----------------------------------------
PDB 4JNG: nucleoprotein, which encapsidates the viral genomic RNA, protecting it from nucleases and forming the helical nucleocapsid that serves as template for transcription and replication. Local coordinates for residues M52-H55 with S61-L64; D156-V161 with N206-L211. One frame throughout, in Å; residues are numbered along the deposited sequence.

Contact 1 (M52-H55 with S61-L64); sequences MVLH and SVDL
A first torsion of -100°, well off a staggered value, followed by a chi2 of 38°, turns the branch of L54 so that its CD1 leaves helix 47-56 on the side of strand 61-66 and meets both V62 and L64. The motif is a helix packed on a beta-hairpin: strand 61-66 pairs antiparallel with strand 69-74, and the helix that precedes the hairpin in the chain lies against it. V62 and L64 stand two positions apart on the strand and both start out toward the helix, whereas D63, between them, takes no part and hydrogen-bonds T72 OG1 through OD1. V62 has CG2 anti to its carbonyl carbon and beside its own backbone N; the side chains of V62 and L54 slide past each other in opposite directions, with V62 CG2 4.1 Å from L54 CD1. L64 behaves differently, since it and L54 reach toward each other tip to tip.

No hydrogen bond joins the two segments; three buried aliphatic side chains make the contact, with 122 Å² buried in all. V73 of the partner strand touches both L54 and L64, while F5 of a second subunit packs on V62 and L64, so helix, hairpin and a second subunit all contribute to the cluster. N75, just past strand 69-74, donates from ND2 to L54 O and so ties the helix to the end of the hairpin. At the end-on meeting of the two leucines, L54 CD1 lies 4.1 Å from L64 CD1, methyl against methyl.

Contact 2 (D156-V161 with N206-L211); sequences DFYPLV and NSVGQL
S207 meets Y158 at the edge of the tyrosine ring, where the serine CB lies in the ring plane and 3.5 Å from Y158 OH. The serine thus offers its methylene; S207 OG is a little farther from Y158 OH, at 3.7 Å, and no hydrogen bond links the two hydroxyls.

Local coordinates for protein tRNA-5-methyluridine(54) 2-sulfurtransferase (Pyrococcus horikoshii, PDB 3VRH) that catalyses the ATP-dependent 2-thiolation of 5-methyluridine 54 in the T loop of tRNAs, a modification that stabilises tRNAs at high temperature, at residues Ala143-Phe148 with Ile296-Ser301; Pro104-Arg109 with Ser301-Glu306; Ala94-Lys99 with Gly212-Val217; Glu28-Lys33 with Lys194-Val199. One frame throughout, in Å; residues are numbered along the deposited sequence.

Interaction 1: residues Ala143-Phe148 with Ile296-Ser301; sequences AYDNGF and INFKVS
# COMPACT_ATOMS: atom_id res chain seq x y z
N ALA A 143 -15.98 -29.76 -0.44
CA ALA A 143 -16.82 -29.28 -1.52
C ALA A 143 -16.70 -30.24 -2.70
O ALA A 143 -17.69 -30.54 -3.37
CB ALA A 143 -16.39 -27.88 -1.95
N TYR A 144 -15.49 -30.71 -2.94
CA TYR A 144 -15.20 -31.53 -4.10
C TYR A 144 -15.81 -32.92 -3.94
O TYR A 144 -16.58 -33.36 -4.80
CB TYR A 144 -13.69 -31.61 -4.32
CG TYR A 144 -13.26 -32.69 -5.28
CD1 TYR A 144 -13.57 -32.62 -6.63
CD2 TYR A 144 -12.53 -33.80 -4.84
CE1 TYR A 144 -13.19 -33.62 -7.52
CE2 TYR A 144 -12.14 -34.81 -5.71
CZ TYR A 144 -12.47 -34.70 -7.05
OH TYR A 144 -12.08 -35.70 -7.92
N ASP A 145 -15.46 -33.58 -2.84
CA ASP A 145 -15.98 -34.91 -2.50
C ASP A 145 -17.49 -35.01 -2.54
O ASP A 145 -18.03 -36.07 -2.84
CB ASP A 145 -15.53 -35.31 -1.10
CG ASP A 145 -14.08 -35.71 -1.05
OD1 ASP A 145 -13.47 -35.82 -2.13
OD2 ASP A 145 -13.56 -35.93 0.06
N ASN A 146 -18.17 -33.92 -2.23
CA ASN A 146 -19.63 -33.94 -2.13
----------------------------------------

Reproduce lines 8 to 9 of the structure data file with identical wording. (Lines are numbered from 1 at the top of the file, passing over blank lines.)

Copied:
Interaction 1: residues Ala143-Phe148 with Ile296-Ser301; sequences AYDNGF and INFKVS
# COMPACT_ATOMS: atom_id res chain seq x y z